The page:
Thursday, February 04, 2010

Techno tidbits

The first item here is serious -- the others just diverting, but nonetheless interesting.

What's one of the most useful relief supplies brought into Haiti after the earthquake? Tim Lange, admittedly praising his employer's offering, writes

Just two days after the quake, a team from Thomson Reuters Foundation’s AlertNet humanitarian news service touched down in a twin-prop plane at Port-au-Prince’s international airport to set up the first-ever Emergency Information Service (EIS), offering Haitians free, practical SMS messages to help them minimise the disaster’s impact.

Despite countless logistical setbacks, EIS got off the ground in about 48 hours, and since its launch thousands have used the service to report missing persons, shelter problems and food issues.

Landlines and electricity are gone in Port-au-Prince, but even homeless Haitians have cell phones and often can recharge them if existing generators can just be provided with an occasional gallon of gasoline. And text messaging can often function even when other cell phone coverage is weak or spotty, as millions of us know from experience. Good work, AlertNet.

It's cold in Germany this winter. Spiegel photo.

If in danger of getting lost, do it under the eye of a webcam.
Der Spiegel relates this tale.

All he wanted to do was take a few nice pictures of the stunning ice sheet which currently stretches into the sea. In his efforts at photographic posterity, however, he quickly lost his orientation. Before long, with darkness falling, visibility low and nothing but ice and snow all around, the man, who is about 40 years old, no longer knew which direction to walk for the safety of the shore. ...

Help came from an unlikely place. A woman sitting in front of her computer hundreds of kilometers away in the town of Westerwald was taking a look at the frozen beach via one of the many Web cams set up around St. Peter-Ording. In the grainy image on her computer screen, she noticed a shadowy figure on the ice signalling with a flashlight. Immediately, she called the local police station to report the man.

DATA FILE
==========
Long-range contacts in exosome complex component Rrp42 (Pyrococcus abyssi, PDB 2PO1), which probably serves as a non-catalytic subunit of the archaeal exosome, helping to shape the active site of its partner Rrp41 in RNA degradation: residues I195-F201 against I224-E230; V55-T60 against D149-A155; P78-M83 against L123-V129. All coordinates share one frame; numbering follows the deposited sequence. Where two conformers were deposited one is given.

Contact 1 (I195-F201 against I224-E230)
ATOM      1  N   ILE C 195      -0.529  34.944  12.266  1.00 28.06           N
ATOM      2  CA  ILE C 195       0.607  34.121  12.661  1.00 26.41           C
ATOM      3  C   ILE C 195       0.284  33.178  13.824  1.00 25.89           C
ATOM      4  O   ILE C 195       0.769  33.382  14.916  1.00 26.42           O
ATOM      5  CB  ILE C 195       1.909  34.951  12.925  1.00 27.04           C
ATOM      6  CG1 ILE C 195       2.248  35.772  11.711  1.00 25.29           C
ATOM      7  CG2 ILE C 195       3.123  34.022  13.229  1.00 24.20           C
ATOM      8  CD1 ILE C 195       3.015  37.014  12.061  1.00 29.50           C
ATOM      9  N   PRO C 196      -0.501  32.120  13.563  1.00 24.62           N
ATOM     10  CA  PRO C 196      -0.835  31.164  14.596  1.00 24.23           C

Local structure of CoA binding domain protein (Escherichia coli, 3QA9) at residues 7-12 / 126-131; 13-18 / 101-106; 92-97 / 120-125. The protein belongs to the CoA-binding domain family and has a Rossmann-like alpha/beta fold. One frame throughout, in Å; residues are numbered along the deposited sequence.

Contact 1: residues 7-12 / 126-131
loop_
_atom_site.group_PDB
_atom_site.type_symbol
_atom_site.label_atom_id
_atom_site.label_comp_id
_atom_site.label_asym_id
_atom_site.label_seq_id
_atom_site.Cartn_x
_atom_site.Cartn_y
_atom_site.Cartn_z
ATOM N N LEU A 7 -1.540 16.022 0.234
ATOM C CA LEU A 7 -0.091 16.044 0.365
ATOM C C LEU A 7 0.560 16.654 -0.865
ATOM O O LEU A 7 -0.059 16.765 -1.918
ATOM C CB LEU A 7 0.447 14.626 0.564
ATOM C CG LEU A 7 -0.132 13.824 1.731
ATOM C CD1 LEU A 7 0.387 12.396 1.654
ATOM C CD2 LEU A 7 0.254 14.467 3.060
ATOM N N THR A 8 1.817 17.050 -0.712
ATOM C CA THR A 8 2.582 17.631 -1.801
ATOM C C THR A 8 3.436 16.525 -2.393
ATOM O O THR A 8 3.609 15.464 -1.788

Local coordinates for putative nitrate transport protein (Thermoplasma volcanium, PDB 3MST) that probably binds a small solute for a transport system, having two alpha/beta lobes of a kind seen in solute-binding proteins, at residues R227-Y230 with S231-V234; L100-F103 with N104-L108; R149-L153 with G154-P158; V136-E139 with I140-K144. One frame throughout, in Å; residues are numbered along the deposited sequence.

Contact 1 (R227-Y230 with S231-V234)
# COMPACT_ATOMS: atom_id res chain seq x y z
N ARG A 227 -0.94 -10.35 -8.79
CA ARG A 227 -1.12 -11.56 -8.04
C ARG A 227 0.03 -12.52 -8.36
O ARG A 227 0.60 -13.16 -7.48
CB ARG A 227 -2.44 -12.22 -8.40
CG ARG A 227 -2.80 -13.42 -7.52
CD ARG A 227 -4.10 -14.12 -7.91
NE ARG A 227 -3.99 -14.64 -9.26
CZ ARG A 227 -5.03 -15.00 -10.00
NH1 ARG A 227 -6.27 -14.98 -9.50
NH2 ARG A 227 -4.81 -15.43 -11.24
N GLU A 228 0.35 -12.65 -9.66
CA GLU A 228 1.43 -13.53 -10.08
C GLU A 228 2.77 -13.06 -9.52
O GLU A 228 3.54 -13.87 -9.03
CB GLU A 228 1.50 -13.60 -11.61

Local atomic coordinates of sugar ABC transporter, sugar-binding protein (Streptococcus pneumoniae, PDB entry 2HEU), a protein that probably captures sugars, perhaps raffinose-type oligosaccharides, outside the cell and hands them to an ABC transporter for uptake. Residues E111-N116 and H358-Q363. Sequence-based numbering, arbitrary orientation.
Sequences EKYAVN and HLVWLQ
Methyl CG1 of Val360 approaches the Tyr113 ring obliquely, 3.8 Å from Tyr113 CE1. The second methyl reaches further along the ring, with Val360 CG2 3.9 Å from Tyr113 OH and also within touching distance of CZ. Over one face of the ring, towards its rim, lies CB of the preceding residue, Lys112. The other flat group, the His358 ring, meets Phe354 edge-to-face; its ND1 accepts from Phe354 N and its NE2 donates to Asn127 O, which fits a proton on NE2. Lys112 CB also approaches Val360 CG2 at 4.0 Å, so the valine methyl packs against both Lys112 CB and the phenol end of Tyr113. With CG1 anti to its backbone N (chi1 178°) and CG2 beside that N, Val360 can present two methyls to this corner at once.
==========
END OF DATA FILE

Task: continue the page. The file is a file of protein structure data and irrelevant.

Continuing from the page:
Police were quickly able to locate the man and used car headlights to lead the man to shore.


Uses of the Wikipedia
Many teachers (including the one I live with) decry their students' turn to the online reference as a primary research tool. "The Wikipedia is not a proper source!" I certainly agree it is not a proper sole source, but it often offers a starting point that leads to other, more tried and true, sources.

Therefore I found it fun to find on the Radical Teacher blog an article by Emily Drabinski making the case that there is pedagogical use for the Wikipedia:

With scholarly communication, the final text is presented as authoritative, the drama that contributes to its production all but invisible, especially to a reader new to that discourse community, eg., most of our students.

A [controversial] Wikipedia entry ... can kick off a conversation about the nature of objectivity in other kinds of texts. The revision page is a rich text from which to draw conclusions about the kinds of things that motivate producers of information -- emotional commitments to certain ideologies ..., desire for objectivity (other users reverse vandalism of the page almost as quickly as it is made), unstated biases and prejudices ..., etc. After such a list has been generated, it might be applied to another text deemed authoritative in the classroom, giving students a way in to critical analysis of what can so often seem, in its stark and clean presentation on the page, simply the truth.

Even better, the Wikipedia entry she uses to exemplify this is about playoff football!

Ah, our electronic devices. A Brit comic-journalist experiences the dangers of living without them.

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